In popular imagination, deserts often conjur up visions of vast, empty areas with no life in sight. But this isn't always the case. Despite harsh conditions, some are home to diverse animal and plant life, and they often carry a rich history that can be traced back millions of years! Even people often call the deserts of the world home, and the continent of Africa is no exception. Keep reading to discover seven amazing African deserts with unique landscapes that merge natural beauty and impressive geological phenomena!
The White Desert, Egypt
While Egypt's most popular tourist attractions are the Great Pyramids of Giza and Luxor's Valley of the Kings, the country has much more to offer than just those spectacular sites. Its lunar-looking White Desert is located west of the Nile River and is bordered by Sudan to the south, Libya to the west, and the Mediterranean Sea to the north. The White Desert is home to chalky, surreal rock formations that look like natural sculptures from another planet! If you visit the White Desert, make sure to head to its northern portion to see the impressive Crystal Mountain, a large sparkling rock entirely made of quartz crystals!
The Namib Desert, Namibia
The beautiful Namib is one of the world's oldest and driest deserts. Its name means an "area where there is nothing" in Nama, a language spoken by some locals in Namibia. The desert stretches along Namibia's Atlantic Coast, but also crosses parts of Angola and South Africa. The landscape of this stunning region features the biggest sand dunes on the planet, granite peaks, and it's home to an impressive amount of wildlife adapted to the area's dry climate. It's possible to visit this incredible place on foot, horseback or from a helicopter to enjoy a panoramic view.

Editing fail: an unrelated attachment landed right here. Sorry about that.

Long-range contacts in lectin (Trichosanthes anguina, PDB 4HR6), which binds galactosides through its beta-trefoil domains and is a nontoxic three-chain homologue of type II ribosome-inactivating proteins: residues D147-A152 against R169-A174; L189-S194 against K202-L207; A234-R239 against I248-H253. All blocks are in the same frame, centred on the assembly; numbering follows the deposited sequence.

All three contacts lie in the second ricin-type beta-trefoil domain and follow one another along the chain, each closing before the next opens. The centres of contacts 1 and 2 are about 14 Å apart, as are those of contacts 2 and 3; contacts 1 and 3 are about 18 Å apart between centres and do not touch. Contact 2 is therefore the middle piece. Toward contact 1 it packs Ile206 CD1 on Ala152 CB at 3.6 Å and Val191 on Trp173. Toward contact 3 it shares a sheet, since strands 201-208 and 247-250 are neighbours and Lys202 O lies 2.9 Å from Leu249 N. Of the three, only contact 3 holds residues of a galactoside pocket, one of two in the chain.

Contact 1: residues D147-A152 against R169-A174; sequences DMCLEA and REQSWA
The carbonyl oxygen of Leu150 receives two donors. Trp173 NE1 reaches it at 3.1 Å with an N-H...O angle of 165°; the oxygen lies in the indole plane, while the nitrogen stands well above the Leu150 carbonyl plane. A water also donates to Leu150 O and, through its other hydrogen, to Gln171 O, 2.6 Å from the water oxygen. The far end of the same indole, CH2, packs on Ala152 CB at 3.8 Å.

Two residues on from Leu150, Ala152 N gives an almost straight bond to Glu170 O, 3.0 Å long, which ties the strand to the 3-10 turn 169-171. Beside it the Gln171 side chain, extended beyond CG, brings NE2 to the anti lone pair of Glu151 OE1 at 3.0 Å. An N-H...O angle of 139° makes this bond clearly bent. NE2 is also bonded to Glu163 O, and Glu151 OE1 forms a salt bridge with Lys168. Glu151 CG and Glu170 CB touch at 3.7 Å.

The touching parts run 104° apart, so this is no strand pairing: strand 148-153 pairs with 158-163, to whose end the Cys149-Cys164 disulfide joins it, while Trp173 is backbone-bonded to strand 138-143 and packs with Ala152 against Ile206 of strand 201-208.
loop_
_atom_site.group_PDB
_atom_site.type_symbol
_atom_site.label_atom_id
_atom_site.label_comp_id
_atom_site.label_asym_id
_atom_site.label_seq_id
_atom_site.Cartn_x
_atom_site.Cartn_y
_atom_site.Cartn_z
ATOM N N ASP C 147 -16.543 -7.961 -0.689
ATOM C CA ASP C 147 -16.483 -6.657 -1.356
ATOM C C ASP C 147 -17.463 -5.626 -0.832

The Karoo, South Africa
South Africa's magical Karoo is a vast desert as large as Germany! The semi-desert hosts endless plains, covering a large part of South Africa's entire land area. You may think the Karoo desert is empty, but it's actually full of surprising features such as varied flora and wildlife, as well as steep mountains and unusual rock layers. Against all odds, 40% of the plants you will find in the Karoo desert cannot be found anywhere else in the world!
The Kalahari Desert, Botswana, Namibia and South Africa
The Kalahari Desert is one of the most well-known deserts after the Sahara. It's semi-arid and covers around 360,000 square miles across three countries: Namibia, South Africa and Botswana. The Kalahari's main feature is its large red sand areas, but it also hosts a variety of dry valleys and natural salt flats. The principal vegetation you'll find here are desert plants such as dry shrubs or cacti, but some surprising animals also call it home. If you visit, you might meet one of the numerous charismatic meerkats that live here!
Located in modern-day Sudan, Meroe used to be a wealthy metropolis of the ancient kingdom of Kush, a prominent civilization which was in close contact with and a rival of the Kingdom of Egypt. Meroe is located along the banks of the Nile River and there are nearly 200 ancient pyramids in the area. They were built between 2,700 and 2,300 years ago and are smaller in size than the Giza pyramids, but their unique Nubian style makes them impressive nonetheless! The archeological site of Meroe is also part of UNESCO's World Heritage list.